Statistics Canada released its estimate of July 1 pig inventories last week, which reflect continuing reductions in Canada’s pork sector. Total inventories amounted to 11.781 million head, 2.4% lower than one year earlier. Canada’s market herd contracted by 2% since last July and stood at 10.476 million head on July 1, 2010. Canada’s breeding herd was 1.305 million head, 5% smaller this year vs. last year.

Figure 1 shows the percentage changes for the United States, Canadian and combined breeding herds. All are still far from returning to year-on-year growth, but the chart does not tell the entire story.

The combined U.S. and Canadian breeding herd on June 1/July 1 was 7.093 million head – 29,200 larger than they were on March 1/April 1 (see Figure 2). Most of that increase was due to an increase of 28,000 head for the U.S. breeding herd, but the Canadian herd actually gained 1,200 head from April to July.

If March/April in fact marks the low point for the Can-U.S. breeding herd, it would amount to an 8.9% reduction from the high water mark of Sept/Oct ’07, when the combined herd reached 7.752 million head. Over that time period, the U.S. herd has fallen by 7.3% and Canada’s has declined by 15.6%. That is not the full extent of Canada’s liquidation, however, since it actually began back in 2005. Canada’s herd has shrunk by 20% since its peak in January 2005.

Profits and potential profits (see last week’s edition) certainly suggest that we may be seeing a bottom to breeding herds on both sides of the border. However, this does not mean we will see year-over-year increases any time soon. To get back to Sept/Oct ’09 levels, Canada would have to add 35,000 sows this quarter and U.S. producers would have to add 87,000 sows. I would say both are highly unlikely even though we could see some growth in both countries.

Meadowbrook Plant Purchased
The U.S. packing sector will apparently get an infusion of capacity this fall as Trim-Rite, an Illinois-based processor has announced that it will buy the idled Meadowbrook Farms slaughter plant in Rantoul, IL. Trim-Rite has talked about building a slaughter operation for several years but has never pulled the trigger.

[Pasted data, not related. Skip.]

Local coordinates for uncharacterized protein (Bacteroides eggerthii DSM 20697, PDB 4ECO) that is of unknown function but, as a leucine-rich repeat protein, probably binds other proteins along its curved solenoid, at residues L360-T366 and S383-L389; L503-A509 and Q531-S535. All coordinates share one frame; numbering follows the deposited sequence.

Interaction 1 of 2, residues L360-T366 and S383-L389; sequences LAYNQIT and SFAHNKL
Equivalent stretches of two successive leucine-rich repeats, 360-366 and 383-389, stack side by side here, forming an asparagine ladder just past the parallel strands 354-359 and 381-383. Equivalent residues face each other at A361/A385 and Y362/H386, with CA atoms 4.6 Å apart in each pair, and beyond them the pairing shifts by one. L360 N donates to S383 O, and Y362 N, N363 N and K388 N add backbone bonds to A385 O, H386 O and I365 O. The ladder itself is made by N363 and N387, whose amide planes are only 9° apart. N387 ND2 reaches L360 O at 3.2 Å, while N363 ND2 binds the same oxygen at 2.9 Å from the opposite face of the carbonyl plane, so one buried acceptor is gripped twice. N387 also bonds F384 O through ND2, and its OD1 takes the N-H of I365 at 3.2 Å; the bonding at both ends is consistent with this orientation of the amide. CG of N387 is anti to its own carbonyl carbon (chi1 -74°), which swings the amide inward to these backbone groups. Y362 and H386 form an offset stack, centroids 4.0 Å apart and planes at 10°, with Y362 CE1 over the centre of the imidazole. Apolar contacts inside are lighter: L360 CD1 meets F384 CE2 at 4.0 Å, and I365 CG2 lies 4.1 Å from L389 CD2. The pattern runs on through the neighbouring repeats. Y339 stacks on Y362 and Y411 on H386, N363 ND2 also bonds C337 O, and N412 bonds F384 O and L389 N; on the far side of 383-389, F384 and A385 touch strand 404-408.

The Meadowbrook plant would be a definite expansion for Trim-Rite, which did not indicate any intentions for daily slaughter rate. The company did say they would employ 200 workers, only about one-third as many as Meadowbrook employed when the plant was slaughtering about 3,000 head/day. The plant has a capacity of 3,800 head/day. Although the company did not pinpoint an opening date, they indicated the facility could be up and running in six months.

New Cutout Value Record
In case you missed it, last week’s average USDA pork cutout value set a new record of $93.85 (see Figure 3), thus breaking the old record of $93.75 set the week of Aug.13, 2008.

The new record was driven by higher values for virtually every wholesale cut. Picnics and hams gained $2.74 and $3.15/cwt., respectively, last week to lead the push to new highs. But the real story was ribs and bellies with Primal Cutout Values at $141.78 and $141.59/cwt. last week. Note that the Primal Cutout Value is an estimate of the value of the “raw wholesale cut” just as it comes off the carcass with only initial trimming. Actual prices as they are sold were $1.55 and $1.46/lb., respectively, for ribs and bellies last week.

One driver of these prices is a very current freezer stock situation for pork (see Figure 3). Stocks of frozen pork are at their lowest level since 2004, and the percentage of monthly production held in freezers is among the lowest levels since 1998, when this measure shifted to, in general, 25-35%. Add tight frozen stocks to sharply lower hog numbers (down 7.1% compared to the same period last year), and we get a recipe for continuing good cash prices and strength in futures markets.

Click to view graphs.

Steve R. Meyer, Ph.D.
Paragon Economics, Inc.
e-mail: steve@paragoneconomics.com